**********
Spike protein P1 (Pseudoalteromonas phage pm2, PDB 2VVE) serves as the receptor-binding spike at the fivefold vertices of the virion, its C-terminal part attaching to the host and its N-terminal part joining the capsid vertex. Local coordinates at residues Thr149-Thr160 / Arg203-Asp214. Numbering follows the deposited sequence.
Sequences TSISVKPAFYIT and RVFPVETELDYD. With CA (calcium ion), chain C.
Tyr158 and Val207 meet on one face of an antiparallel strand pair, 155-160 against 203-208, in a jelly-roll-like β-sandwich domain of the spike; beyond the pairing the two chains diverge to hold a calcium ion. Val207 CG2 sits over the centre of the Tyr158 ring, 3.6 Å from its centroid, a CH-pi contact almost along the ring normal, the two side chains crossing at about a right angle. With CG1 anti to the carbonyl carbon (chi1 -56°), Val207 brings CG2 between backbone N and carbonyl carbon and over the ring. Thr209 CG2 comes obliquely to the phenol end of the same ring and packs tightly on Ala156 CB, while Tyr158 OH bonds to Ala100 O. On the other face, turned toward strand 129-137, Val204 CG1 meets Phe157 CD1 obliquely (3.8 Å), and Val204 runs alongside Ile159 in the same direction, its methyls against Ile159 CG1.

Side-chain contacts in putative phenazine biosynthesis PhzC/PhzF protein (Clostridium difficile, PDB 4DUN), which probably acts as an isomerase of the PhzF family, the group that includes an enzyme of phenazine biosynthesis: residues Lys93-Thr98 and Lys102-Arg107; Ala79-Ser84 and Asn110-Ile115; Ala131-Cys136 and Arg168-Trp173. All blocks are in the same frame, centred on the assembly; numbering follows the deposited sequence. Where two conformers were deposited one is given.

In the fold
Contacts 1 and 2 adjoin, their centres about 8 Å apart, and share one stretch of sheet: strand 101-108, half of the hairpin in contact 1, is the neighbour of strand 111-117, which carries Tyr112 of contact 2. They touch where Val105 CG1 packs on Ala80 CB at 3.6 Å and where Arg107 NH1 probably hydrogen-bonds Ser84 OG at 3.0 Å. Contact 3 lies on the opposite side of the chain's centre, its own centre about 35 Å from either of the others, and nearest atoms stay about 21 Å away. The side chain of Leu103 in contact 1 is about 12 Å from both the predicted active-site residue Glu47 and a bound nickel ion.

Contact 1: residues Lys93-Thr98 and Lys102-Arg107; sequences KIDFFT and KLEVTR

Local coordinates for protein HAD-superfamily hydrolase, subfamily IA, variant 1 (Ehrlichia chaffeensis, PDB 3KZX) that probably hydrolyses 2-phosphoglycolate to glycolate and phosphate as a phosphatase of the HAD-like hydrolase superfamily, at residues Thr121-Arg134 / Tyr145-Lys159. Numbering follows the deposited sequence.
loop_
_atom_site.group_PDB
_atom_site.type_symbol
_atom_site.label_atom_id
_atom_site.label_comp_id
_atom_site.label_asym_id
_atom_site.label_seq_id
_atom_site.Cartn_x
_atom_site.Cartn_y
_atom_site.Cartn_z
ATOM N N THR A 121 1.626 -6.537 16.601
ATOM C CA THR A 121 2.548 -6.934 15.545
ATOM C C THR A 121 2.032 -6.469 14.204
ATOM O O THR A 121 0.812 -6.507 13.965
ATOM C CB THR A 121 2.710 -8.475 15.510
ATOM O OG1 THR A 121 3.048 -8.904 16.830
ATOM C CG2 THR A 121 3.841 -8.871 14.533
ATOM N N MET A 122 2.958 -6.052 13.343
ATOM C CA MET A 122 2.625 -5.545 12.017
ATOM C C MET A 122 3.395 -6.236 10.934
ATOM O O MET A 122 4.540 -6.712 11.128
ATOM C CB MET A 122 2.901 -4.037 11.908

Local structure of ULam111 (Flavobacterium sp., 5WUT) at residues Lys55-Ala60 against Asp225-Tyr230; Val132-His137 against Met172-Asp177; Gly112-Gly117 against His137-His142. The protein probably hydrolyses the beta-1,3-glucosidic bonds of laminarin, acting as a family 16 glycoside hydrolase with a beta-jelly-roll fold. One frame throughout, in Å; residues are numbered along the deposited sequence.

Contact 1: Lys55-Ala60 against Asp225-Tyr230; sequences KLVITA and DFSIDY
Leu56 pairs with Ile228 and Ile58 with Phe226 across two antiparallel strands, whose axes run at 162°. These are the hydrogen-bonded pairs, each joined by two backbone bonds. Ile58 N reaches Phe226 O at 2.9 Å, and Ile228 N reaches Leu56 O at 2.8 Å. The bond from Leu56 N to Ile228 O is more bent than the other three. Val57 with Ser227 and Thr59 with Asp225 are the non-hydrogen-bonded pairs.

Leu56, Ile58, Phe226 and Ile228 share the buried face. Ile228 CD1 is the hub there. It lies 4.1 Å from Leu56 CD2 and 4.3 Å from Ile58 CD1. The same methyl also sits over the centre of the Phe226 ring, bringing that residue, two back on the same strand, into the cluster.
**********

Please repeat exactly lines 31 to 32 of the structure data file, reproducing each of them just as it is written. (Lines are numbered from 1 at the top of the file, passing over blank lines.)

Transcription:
Local structure of ULam111 (Flavobacterium sp., 5WUT) at residues Lys55-Ala60 against Asp225-Tyr230; Val132-His137 against Met172-Asp177; Gly112-Gly117 against His137-His142. The protein probably hydrolyses the beta-1,3-glucosidic bonds of laminarin, acting as a family 16 glycoside hydrolase with a beta-jelly-roll fold. One frame throughout, in Å; residues are numbered along the deposited sequence.

Contact 1: Lys55-Ala60 against Asp225-Tyr230; sequences KLVITA and DFSIDY